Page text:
Monday, August 5, 2013

Floating vs. Flailing

In the summer I swim at the neighborhood pool for exercise. This is Houston; you’re going to be drenched whatever exercise you do, so it might as well be in a pool, where it’s at least cooler. I am not a strong swimmer; I never really got down the breathing rhythm. I need to breathe whenever I’m out of air, without needing to turn my head and wait for pouring water to get out of the way before I gasp. So, I mostly do a slow slow breaststroke with head up out of the water, or sidestroke (I know no one else does that, but I learned it back in the day as a precursor to learning lifesaving, which I fortunately haven’t had to use, because I need a lot more training for that). After I do a certain number of laps, I go into the deep end and tread water for a while. This is aerobic exercise for me, even if it’s never going to earn me any kind of award. I enjoy the sort of zen-like, meditative quality of it, now that I’m going to the pool without wild children.

I do have a special swimming talent—I can float. I mean, all I need to do is lie back and maybe occasionally move a foot or hand. It’s almost embarrassing how easy it is to float—I don’t even need an inflatable anything. I don’t actually do it very much, since I’m swimming in public.
I used to believe this was just a matter of learning well from the technique-minded Swedish lady who taught us kids swimming every summer for probably a decade when I was a kid. “You are such a beautiful swimmer,” she kept saying in her lovely accent, even though I spent the first summer clinging to the side with one hand and holding my nose with the other. And it took several years to build up courage to dive (I practiced in a basement spare bedroom, jumping from a chest of drawers onto the bed—don’t tell my mom.) My son Political Sphere managed these skills easily at age two with water wings, and didn’t need the flotation devices much beyond that. I had way too much fear in my way.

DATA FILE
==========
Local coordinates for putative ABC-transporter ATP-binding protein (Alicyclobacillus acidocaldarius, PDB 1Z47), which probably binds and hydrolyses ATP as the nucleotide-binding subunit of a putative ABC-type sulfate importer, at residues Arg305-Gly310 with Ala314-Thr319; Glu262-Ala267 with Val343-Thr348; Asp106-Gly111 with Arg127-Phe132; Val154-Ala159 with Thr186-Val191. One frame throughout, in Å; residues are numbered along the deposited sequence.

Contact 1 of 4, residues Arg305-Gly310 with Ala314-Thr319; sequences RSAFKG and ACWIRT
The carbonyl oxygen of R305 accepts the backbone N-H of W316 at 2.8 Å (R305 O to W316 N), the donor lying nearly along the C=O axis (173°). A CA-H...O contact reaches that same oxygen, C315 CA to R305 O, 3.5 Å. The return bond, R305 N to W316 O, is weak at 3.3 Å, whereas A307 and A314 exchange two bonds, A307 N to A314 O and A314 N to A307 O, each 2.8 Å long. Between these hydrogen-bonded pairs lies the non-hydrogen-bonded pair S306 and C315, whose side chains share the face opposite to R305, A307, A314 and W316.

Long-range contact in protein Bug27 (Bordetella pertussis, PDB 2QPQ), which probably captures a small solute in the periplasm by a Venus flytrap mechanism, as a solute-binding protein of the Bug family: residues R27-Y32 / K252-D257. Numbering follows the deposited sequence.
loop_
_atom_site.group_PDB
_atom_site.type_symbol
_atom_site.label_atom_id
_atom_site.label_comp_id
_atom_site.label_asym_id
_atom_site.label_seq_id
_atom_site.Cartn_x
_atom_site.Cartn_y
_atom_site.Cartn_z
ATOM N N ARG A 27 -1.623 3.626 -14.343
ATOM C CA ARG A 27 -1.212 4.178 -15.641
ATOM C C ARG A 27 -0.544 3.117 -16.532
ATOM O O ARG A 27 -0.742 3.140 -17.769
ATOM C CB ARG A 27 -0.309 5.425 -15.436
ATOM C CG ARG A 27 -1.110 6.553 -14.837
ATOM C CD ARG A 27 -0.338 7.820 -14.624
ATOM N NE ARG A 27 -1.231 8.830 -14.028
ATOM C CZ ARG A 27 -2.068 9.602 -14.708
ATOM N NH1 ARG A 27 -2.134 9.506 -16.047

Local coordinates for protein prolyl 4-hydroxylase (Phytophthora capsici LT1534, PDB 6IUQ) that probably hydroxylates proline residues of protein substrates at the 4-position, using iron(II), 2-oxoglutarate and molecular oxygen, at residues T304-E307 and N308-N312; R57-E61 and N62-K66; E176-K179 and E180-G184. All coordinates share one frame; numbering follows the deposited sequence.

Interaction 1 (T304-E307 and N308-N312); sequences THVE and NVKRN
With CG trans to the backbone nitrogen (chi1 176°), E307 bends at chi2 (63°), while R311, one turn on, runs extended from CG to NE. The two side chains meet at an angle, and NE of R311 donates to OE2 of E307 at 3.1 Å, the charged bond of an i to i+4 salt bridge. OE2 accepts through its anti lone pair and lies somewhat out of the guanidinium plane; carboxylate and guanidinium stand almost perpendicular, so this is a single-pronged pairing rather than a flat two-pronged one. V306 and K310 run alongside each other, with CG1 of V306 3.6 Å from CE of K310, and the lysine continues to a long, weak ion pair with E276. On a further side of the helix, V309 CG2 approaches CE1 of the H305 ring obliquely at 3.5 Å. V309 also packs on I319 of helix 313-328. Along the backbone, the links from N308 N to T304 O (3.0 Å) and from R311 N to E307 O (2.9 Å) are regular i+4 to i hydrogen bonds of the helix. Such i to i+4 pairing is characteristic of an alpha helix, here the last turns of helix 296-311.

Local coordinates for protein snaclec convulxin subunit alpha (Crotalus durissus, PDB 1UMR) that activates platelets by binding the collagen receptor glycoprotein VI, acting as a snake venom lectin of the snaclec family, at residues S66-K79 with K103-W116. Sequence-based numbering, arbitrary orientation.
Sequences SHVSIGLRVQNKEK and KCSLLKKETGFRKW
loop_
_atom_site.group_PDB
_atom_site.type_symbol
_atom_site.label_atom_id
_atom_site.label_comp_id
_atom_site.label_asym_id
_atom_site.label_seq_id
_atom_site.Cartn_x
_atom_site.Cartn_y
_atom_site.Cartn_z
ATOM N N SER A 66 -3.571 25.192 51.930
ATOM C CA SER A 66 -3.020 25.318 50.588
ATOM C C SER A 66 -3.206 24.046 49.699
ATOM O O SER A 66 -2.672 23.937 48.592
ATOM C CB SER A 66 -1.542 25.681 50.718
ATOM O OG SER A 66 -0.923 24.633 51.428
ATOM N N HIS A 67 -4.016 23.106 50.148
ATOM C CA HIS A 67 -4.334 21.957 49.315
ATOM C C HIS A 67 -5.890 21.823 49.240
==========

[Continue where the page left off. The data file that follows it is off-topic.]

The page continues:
But my breaststroke became smooth, and actually was kind of beautiful in a very non-competitive kind of way. And I could float, even as a skinny child. At my age now, it looks like I have the advantage of a buoyant type. But that doesn’t explain why Mr. Spherical Model has never been able to float, either as a skinny kid, or as a more substantial very big man. In fact, no one in the family can just lie back and float effortlessly like I do. It still could be partly technique (I think they just allow too much bending in the middle, which leads to sinking). But without knowing the reasons, it seems like I have something of a special power.
At church Sunday a man in our congregation was talking about faith. He is a faithful person, has been all his life. But for him it is a matter of hard swimming to stay afloat, while for his wife it seems like effortless floating. When he feels that panicky feeling like he could be sinking, he talks with her, sees the ease of her powerful, calm faith, and is buoyed up.